Most people remember where they were when truly significant events occur in their life — be it the assassination of a president or the twin towers attack in New York. New research now reveals why that may be the case.
In the study, University of Edinburgh researchers used mice to capture the biological mechanisms that drive this process — known as flashbulb memory. Investigators found that attention-grabbing experiences activate a specific area of the brain, which then releases memory-boosting chemicals.
The findings help to explain why people retain information better if something distracts their attention either just before or just after a memory is stored in their brain.
Experts say the research could bring fresh insights to support learning in the classroom.
The study focused on how everyday memories — such as remembering names or items on a shopping list — are stored in the brain. In mice, one equivalent is remembering the location of a food source.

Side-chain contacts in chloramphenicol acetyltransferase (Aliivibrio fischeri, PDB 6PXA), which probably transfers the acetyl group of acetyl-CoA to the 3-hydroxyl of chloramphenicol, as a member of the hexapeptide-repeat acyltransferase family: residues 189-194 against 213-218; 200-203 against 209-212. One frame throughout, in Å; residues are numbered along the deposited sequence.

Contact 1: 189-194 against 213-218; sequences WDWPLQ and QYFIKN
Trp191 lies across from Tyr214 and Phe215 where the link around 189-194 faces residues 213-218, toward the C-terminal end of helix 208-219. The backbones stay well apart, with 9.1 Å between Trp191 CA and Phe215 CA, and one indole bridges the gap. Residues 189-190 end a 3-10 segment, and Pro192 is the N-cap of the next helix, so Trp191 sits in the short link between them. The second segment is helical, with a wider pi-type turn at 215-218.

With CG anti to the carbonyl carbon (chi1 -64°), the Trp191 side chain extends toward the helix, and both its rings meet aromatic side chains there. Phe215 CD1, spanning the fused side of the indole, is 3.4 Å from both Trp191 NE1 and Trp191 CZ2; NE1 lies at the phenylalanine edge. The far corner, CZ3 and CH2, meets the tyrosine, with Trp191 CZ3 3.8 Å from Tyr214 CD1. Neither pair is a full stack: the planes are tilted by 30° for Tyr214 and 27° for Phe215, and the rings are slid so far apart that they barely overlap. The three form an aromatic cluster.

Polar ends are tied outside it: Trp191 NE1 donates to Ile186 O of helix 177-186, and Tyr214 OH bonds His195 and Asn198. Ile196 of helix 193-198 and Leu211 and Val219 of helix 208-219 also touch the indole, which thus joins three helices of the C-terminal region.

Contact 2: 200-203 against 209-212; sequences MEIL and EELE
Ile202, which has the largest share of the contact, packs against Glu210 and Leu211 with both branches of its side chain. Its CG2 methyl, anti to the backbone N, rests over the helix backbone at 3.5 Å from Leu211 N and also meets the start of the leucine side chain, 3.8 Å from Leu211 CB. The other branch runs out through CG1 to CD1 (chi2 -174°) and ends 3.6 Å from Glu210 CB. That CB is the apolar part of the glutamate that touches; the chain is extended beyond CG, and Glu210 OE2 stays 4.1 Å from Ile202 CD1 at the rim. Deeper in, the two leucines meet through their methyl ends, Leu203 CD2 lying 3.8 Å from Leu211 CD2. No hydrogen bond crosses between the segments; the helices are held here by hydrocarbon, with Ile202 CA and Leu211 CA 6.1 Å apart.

Researchers placed mice in an arena to search for hidden food that changed location each day.
They found animals that had a new experience within 30 minutes of being trained to remember the food location — such as exploring an unfamiliar floor surface — were better at remembering where to find food the next day.
The phenomenon is linked to release of a chemical called dopamine from an area of the brain known as the locus coeruleus, the team showed. This area of the brain is particularly sensitive to new experiences, they found.
Investigators determined that brain cells in the locus coeruleus carry dopamine to another area of the brain called the hippocampus, which controls the formation of memories.
Dopamine is well known for its role in memory formation. Much research has focused on the source of dopamine and what triggers its release in the brain. However, this is the first study to establish a link between the locus coeruleus and the hippocampus.
The study, led by the University of Edinburgh, also involved scientists at the University of Texas Southwestern. The paper appears in the journal Nature.
Professor Richard Morris, of the Centre for Cognitive and Neural Systems at the University of Edinburgh, said, “Little surprises happen all the time in subtle ways that reflect our personal lives and interests. Somehow, the novelty of surprise creates a halo of better memory for all the otherwise trivial events of one’s day that we ordinarily forget.
“Our research suggests that a skillful teacher may be able to take advantage of these little surprises to help pupils learn and remember.”
Source: University of Edinburgh